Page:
where, 6c007a14875d53d9bf0ef5a6fc0257c817f0fb83 => a unique UUID
        value => Size of the cluster, if the number of etcd nodes that tries to join with the specific url is > value, then the extra etcd processes will fall back to being proxies by default.

SERF Events

Serf comes with inbuilt event handler system. It has some inbuilt event handlers for Member Events like member-join, member-leave. We are going to concentrate on these two events. Below is a simple handler script, that will add/remove keys in ETCD, whenever a node joins/leave the cluster.

# handler.py
#!/usr/bin/python
import sys
import os
import requests
import json

base_url = "http://<ip-of-the-node>:4001"   # Use any config mgmt tool or user-data script to populate this value for each host
base_key = "/v2/keys"
cluster_key = "/cluster/<cluster-name>/"    # Use any config mgmt tool or user-data script to populate this value for each host

for line in sys.stdin:
    event_type = os.environ['SERF_EVENT']
    if event_type == 'member-join':
        address = line.split('\t')[1]
        full_url = base_url + base_key + cluster_key + address
        r = requests.get(full_url)
        if r.status_code == 404:
            r = requests.put(full_url, data="member")     # If the key doesn't exists, it will create a new key
            if r.status_code == 201:
                print "Key Successfully created in ETCD"
            else:
                print "Failed to create the Key in ETCD"
        else:
            print "Key Already exists in ETCD"
    if event_type == 'member-leave':
        address = line.split('\t')[1]
        full_url = base_url + base_key + cluster_key + address
        r = requests.get(full_url)
        if r.status_code == 200:                         # If the node leaves the cluster and the key still exists, remove it
            r = requests.delete(full_url)
        if r.status_code == 404:            
                print "Key already removed by another Serf Agent"
            else:
                print "Key Successfully removed from ETCD"
        else:
            print "Key already removed from ETCD"

Design

Now we have some vague idea of serf and etcd. Let’s start building our self-discovering cluster. Make sure that the etcd Discovery node is up and a unique URL has been generated for the same. Once the URL is ready, lets start our ETCD cluster.

# Node1

$ /etcd -name test1 --listen-peer-urls "http://172.16.16.102:2380,http://172.16.16.102:7001" --listen-client-urls "http://172.16.16.102:2379,http://172.16.16.102:4001" --advertise-client-urls "http://172.16.16.102:2379,http://172.16.16.102:4001" --initial-advertise-peer-urls "http://172.16.16.102:2380,http://172.16.16.102:7001" --discovery http://172.16.16.99:4001/v2/keys/discovery/6c007a14875d53d9bf0ef5a6fc0257c817f0fb83/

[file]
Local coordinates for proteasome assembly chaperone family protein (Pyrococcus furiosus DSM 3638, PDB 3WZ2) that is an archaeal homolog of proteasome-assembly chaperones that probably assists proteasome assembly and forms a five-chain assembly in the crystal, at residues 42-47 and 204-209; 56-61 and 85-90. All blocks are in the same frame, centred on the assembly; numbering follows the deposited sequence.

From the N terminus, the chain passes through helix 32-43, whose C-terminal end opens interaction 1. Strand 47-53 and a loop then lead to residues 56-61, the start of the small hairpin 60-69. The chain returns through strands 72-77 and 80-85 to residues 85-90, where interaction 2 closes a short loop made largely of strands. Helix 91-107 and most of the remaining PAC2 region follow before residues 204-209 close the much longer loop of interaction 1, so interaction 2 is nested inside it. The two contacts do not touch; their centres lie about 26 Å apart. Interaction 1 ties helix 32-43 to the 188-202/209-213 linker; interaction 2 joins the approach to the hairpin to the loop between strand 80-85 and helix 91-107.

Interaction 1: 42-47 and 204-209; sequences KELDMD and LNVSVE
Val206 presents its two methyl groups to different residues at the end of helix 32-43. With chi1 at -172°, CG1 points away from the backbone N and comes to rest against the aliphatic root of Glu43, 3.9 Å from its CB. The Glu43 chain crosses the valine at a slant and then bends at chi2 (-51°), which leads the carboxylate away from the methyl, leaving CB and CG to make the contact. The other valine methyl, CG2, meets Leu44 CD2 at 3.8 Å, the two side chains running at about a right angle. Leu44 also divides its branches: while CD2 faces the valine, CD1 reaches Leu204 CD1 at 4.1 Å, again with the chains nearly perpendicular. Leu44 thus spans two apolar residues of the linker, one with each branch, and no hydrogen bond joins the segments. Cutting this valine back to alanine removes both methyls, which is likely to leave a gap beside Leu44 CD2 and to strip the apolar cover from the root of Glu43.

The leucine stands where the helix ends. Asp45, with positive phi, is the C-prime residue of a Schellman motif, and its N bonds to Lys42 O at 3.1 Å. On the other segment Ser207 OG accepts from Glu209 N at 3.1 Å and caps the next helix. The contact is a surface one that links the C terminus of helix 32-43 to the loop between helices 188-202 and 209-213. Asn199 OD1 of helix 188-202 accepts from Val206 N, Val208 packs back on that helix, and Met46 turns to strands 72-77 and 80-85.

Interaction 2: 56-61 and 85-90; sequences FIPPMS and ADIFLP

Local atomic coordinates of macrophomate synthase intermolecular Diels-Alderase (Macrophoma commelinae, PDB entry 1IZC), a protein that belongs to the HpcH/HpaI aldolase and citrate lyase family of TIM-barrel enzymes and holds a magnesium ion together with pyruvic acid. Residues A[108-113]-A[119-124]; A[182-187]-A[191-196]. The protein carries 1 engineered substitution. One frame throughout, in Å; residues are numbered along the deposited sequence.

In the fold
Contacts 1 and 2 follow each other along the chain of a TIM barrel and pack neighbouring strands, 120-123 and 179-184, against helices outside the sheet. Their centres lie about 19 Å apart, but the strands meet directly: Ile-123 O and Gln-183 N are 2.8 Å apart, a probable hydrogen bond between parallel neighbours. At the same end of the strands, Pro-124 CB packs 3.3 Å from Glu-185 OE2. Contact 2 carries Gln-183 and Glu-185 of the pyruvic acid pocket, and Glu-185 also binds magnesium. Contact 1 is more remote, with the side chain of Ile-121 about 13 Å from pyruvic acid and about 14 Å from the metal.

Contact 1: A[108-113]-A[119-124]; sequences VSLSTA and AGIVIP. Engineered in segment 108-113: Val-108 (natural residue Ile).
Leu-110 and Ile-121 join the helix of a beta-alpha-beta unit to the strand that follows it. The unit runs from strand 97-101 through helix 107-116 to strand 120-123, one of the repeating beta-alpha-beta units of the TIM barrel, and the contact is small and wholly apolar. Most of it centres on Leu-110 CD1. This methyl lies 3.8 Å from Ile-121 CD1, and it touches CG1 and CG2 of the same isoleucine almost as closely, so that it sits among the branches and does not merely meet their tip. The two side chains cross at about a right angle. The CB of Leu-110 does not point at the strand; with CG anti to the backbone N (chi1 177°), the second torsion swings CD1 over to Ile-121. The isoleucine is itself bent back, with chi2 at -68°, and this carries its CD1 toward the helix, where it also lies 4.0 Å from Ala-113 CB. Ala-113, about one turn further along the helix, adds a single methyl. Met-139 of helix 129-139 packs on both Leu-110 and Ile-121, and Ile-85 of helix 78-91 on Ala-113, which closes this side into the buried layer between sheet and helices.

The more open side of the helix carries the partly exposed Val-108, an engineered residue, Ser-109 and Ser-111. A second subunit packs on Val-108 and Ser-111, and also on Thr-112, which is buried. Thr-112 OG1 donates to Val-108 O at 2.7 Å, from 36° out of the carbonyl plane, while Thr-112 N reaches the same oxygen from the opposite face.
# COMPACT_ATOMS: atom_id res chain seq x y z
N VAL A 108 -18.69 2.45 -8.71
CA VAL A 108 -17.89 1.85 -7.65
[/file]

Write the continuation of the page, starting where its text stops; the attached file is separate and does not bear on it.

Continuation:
# Sample Output

2015/06/01 19:51:10 etcd: listening for peers on http://172.16.16.102:2380
2015/06/01 19:51:10 etcd: listening for peers on http://172.16.16.102:7001
2015/06/01 19:51:10 etcd: listening for client requests on http://172.16.16.102:2379
2015/06/01 19:51:10 etcd: listening for client requests on http://172.16.16.102:4001
2015/06/01 19:51:10 etcdserver: datadir is valid for the 2.0.1 format
2015/06/01 19:51:10 discovery: found self a9e216fb7b8f3283 in the cluster
2015/06/01 19:51:10 discovery: found 1 peer(s), waiting for 2 more      # Since our cluster Size is 3, and this is the first node, its waiting for other 2 nodes to join

Lets start the other two nodes,

./etcd -name test2 --listen-peer-urls "http://172.16.16.101:2380,http://172.16.16.101:7001" --listen-client-urls "http://172.16.16.101:2379,http://172.16.16.101:4001" --advertise-client-urls "http://172.16.16.101:2379,http://172.16.16.101:4001" --initial-advertise-peer-urls "http://172.16.16.101:2380,http://172.16.16.101:7001" --discovery http://172.16.16.99:4001/v2/keys/discovery/6c007a14875d53d9bf0ef5a6fc0257c817f0fb83/

./etcd -name test3 --listen-peer-urls "http://172.16.16.100:2380,http://172.16.16.100:7001" --listen-client-urls "http://172.16.16.100:2379,http://172.16.16.100:4001" --advertise-client-urls "http://172.16.16.100:2379,http://172.16.16.100:4001" --initial-advertise-peer-urls "http://172.16.16.100:2380,http://172.16.16.100:7001" --discovery http://172.16.16.99:4001/v2/keys/discovery/6c007a14875d53d9bf0ef5a6fc0257c817f0fb83/

Now we have the ETCD cluster up and running, lets configure the serf.

$ ./serf agent -node=test1 -bind=172.16.16.102:5000 -rpc-addr=172.16.16.102:7373 -log-level=debug -event-handler=/root/handler.py

$ ./serf agent -node=test2 -bind=172.16.16.101:5000 -rpc-addr=172.16.16.101:7373 -log-level=debug -event-handler=/root/handler.py

$ ./serf agent -node=test3 -bind=172.16.16.100:5000 -rpc-addr=172.16.16.100:7373 -log-level=debug -event-handler=/root/handler.py

Now these 3 serf agents are running in standalone mode and they are not aware of each other. Lets make the agents to join and form the serf cluster.

$ ./serf join -rpc-addr=172.16.16.100:7373 172.16.16.101:5000